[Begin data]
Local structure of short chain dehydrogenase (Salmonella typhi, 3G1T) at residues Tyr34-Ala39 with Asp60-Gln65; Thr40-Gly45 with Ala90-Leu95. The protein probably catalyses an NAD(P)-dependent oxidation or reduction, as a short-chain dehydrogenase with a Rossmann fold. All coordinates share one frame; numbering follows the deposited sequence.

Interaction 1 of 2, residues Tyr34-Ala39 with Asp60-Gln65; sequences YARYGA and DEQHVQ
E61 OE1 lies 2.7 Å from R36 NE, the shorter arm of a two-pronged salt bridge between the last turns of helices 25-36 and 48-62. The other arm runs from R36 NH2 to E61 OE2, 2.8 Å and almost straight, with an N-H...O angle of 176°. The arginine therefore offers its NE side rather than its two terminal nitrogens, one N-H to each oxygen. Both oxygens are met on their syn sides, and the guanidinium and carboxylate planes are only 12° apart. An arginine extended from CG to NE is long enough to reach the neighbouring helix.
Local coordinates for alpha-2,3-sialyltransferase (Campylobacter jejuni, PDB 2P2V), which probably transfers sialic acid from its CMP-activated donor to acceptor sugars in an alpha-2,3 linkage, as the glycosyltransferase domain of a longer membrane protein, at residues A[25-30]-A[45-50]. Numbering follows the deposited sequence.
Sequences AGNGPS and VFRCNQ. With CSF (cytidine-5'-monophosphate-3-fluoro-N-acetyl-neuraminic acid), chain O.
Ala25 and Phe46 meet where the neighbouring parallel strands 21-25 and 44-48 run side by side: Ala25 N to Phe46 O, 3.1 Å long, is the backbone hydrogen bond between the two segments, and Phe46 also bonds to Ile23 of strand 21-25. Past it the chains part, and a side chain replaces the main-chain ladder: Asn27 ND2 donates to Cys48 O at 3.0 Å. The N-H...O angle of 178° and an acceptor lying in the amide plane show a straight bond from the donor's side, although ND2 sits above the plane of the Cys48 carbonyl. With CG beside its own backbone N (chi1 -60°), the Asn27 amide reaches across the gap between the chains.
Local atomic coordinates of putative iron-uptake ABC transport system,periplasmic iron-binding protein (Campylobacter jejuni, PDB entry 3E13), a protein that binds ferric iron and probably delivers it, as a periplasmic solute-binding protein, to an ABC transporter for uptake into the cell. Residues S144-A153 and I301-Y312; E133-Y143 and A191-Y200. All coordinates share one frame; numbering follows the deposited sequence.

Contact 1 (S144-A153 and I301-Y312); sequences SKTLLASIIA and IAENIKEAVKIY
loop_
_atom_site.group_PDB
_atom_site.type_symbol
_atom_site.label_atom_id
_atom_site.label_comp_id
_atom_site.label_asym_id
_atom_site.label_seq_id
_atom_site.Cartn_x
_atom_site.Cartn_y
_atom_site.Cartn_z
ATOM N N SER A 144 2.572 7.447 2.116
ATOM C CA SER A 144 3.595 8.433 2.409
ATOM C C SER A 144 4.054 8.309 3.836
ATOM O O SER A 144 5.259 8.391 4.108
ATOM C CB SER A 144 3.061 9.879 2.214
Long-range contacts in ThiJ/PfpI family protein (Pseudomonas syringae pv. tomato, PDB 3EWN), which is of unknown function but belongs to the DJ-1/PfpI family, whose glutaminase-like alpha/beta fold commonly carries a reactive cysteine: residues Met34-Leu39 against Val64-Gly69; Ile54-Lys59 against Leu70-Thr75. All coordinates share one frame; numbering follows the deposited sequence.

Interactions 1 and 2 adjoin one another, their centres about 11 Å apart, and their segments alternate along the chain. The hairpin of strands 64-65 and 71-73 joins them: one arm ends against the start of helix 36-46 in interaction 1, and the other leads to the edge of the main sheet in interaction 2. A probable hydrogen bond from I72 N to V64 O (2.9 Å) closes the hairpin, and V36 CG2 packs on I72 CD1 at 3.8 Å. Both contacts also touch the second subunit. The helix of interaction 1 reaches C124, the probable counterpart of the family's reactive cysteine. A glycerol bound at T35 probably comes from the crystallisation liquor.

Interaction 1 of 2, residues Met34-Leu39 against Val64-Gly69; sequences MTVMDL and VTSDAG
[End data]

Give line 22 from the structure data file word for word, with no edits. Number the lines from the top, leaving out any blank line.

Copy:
ATOM O O SER A 144 5.259 8.391 4.108